In this People's History, Dorothea Nordstrand (1916-2011) tells the story of the beautiful climbing rose that her grandmother brought from Austria more than 100 years ago. To this day (2003) the rose blooms in Seattle. Her grandmother was Frances (Franza in Austria) Bettinger Geierhofer. She was born February 3, 1863, in Eberschwang, Austria. She and Dorothea's grandfather, Frank (Franz in Austria) Geierhofer, and their first three children, John (Johann), Dorothea's mother Mary Annie (Maria Anna), and Frances (Franza) came to America in 1891, entering at the port of Baltimore. In 2009 Dorothea Nordstrand was awarded AKCHO's (Association of King County Historical Organizations) Willard Jue Memorial Award for a Volunteer, for contributing these vivid reminiscences to various venues in our community, including HistoryLink.org's People's History library.
For 50 years I have cherished a climbing rose that belonged to my grandmother. The story goes that she brought the young plant from her home in Austria when she and my grandfather and their three small children immigrated to America over a hundred years ago. How she kept it alive for the many weeks of their crossing the Atlantic with the entire family cooped into a below-decks cubicle eight-feet square has always been a mystery, but, there was the lovely plant to prove the story. It graced my grandmother's garden fence in l920 when my family came to live near her in Seattle, putting on a spectacular show all during the warm days of summer.
When Grandma died, in l923, Mother transplanted the rose to our own back yard. In l944, when I married, my husband and I bought the family home and so inherited the ancestral climber, sprawled along a trellis within sight of our back door.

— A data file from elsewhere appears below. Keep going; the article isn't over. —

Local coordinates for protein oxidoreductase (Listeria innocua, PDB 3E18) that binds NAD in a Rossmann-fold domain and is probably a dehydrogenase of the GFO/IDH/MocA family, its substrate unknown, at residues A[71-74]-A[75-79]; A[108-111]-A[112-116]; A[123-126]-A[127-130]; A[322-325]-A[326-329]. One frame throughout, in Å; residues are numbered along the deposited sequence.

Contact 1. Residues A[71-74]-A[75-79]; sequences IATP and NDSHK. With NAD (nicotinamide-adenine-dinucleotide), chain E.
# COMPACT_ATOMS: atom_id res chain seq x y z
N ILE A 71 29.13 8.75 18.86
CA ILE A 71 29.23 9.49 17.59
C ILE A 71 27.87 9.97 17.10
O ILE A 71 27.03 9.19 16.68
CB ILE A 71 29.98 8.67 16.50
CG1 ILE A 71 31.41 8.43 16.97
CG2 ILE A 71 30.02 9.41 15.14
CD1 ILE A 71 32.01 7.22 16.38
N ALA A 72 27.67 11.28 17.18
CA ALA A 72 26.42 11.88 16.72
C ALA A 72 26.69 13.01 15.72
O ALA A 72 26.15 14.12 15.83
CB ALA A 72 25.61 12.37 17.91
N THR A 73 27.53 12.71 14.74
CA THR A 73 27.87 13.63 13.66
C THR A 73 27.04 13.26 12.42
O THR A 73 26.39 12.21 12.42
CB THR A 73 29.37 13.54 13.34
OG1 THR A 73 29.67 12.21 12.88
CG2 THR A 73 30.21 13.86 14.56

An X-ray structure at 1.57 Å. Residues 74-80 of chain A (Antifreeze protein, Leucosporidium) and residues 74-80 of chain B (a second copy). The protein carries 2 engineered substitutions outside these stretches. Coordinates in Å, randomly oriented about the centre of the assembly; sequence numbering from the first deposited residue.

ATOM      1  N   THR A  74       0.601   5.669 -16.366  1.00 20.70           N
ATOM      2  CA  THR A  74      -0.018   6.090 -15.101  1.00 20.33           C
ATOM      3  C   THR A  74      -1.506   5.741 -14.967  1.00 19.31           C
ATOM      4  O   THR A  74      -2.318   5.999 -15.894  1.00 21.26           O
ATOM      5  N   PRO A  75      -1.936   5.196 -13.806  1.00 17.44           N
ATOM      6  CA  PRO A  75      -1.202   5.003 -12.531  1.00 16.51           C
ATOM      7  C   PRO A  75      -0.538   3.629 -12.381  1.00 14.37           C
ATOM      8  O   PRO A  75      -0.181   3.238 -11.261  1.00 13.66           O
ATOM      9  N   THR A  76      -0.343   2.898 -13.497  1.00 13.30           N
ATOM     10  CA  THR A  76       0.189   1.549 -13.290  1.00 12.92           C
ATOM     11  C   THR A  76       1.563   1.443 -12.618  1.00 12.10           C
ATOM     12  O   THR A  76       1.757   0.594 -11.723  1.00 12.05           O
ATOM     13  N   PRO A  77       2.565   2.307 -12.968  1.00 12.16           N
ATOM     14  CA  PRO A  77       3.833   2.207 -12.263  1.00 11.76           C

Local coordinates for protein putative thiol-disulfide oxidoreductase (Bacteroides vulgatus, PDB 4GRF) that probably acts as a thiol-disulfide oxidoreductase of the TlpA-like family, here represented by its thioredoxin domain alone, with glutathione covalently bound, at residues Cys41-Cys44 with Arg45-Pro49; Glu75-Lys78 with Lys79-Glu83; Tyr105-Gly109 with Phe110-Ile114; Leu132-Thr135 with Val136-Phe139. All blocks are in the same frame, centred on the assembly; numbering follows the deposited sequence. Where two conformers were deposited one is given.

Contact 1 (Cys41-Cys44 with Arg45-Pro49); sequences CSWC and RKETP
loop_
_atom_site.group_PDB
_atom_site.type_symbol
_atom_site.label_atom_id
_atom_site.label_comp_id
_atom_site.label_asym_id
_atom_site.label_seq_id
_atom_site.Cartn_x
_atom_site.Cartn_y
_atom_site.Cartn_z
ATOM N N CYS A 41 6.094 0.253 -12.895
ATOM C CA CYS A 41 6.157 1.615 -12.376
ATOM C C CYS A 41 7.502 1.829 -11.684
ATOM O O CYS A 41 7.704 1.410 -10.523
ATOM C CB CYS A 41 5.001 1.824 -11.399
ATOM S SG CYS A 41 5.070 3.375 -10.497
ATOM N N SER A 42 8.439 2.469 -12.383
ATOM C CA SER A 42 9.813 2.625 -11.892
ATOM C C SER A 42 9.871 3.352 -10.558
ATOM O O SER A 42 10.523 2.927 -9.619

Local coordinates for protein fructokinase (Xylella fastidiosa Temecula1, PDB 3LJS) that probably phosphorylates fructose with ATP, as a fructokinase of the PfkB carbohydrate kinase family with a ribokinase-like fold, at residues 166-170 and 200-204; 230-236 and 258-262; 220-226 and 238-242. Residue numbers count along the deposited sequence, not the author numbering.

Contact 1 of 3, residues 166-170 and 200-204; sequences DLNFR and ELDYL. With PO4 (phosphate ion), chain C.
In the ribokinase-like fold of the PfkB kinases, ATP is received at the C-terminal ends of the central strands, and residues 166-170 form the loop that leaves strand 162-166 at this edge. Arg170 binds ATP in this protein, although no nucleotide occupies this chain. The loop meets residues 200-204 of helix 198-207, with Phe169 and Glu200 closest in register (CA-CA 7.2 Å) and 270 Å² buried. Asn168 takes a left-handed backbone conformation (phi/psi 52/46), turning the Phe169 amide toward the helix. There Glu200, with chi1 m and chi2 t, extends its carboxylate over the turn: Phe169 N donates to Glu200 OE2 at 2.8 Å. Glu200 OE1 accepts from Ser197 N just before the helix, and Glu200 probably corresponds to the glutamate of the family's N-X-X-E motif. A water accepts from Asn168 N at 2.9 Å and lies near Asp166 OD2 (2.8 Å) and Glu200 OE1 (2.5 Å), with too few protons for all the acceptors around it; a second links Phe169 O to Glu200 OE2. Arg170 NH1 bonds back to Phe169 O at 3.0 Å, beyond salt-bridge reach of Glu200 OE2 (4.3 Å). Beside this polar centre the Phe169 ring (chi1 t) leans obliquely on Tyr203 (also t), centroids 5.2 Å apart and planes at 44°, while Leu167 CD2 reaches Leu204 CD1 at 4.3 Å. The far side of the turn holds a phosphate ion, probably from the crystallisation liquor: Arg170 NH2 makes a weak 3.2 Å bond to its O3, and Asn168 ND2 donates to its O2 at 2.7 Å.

Over the years, its trunk became huge and knobby, black and ugly, but each year saw new, strong, green branches and a wealth of blossoms.
Grandma's climber flowered profusely ... dark, wine-red colored, velvet blossoms of lovely shape with the rich, heady perfume that is so much a part of the very old-fashioned varieties. A bowlful scented the whole house, bringing fond memories of other times.
Last November, our usually mild weather was jolted by a night of freezing wind and rain that caught many growing things with their leaves unshed. To our horror, the beloved climbing rose turned black and sere. The stricken foliage hung through the winter, while the branches died, one by one.
In early spring, we pruned the rose back, searching vainly for some sign of life. At the usual time of awakening, no sprout appeared on the knobby stalk. We debated digging out the ugly root, but couldn't bear to do it. Every day, we examined it, searching for some sign of life.
Then, one day in May, long after hope had died, we noticed a tiny, deformed nubbin of green, which grew into a thin, sickly, spindly sprout. Another such appeared and we were heartsick at the change in our treasured plant. Finally, a normal-looking growth slowly began to appear, each new leaf looking healthier than the one before. At last, on a wonderful day in June, we found a swelling bud that opened into a dark, wine-red, velvet blossom. Others followed and soon our fence was aglow with the fragrant, velvety flowers so dear to us.
It is our own small miracle. Grandma's rose lives anew, even more precious to us than before.